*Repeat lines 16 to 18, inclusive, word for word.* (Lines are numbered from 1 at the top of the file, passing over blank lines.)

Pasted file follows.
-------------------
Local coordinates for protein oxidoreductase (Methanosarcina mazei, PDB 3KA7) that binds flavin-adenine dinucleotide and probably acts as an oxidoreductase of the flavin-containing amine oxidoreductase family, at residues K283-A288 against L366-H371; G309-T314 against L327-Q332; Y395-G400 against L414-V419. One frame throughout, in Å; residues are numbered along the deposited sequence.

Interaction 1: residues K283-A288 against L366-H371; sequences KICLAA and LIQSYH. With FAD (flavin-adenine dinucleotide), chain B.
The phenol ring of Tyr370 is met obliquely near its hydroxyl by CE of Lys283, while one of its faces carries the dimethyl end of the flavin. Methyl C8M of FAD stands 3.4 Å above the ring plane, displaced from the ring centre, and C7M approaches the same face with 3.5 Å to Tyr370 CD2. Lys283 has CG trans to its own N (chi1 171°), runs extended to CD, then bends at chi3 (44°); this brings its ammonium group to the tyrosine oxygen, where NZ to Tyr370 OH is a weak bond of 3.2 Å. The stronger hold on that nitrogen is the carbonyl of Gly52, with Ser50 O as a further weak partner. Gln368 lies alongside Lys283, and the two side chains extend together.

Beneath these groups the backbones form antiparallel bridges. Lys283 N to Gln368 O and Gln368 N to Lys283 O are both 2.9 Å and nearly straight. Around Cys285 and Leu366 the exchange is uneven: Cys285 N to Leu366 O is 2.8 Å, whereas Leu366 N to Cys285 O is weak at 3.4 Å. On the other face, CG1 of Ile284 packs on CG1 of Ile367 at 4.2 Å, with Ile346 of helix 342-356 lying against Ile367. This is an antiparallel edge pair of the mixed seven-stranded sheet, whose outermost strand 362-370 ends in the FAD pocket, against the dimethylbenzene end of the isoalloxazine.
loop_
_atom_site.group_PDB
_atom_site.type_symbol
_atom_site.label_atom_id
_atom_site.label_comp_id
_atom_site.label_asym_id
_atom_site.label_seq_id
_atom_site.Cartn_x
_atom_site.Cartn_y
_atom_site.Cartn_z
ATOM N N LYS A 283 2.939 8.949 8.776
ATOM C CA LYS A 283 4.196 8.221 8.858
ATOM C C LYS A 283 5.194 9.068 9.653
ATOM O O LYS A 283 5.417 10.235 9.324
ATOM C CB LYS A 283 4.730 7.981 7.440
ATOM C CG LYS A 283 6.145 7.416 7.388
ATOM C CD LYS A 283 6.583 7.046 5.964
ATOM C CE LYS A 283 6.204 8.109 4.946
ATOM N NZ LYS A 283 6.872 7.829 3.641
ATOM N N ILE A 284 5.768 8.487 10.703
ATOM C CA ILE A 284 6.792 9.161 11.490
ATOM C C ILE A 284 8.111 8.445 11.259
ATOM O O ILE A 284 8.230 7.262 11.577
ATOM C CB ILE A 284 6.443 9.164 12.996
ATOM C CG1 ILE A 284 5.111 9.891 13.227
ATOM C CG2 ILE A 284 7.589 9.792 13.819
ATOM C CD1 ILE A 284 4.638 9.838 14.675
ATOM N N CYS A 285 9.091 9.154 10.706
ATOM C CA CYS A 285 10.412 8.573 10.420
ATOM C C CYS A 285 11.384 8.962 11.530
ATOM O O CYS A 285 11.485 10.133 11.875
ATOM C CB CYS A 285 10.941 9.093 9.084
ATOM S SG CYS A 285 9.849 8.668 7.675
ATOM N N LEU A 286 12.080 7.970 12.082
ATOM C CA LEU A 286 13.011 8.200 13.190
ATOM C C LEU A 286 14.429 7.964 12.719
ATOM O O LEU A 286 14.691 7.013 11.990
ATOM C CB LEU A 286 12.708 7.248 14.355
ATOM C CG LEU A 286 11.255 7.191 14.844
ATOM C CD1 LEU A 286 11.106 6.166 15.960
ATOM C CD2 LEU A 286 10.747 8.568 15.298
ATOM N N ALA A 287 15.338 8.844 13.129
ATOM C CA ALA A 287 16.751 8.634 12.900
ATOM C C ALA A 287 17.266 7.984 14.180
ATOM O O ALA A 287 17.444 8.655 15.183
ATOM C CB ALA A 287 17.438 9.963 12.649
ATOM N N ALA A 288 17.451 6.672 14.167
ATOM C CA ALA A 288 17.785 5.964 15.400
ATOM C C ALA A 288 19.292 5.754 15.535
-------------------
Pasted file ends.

ATOM C CA LYS A 283 4.196 8.221 8.858
ATOM C C LYS A 283 5.194 9.068 9.653
ATOM O O LYS A 283 5.417 10.235 9.324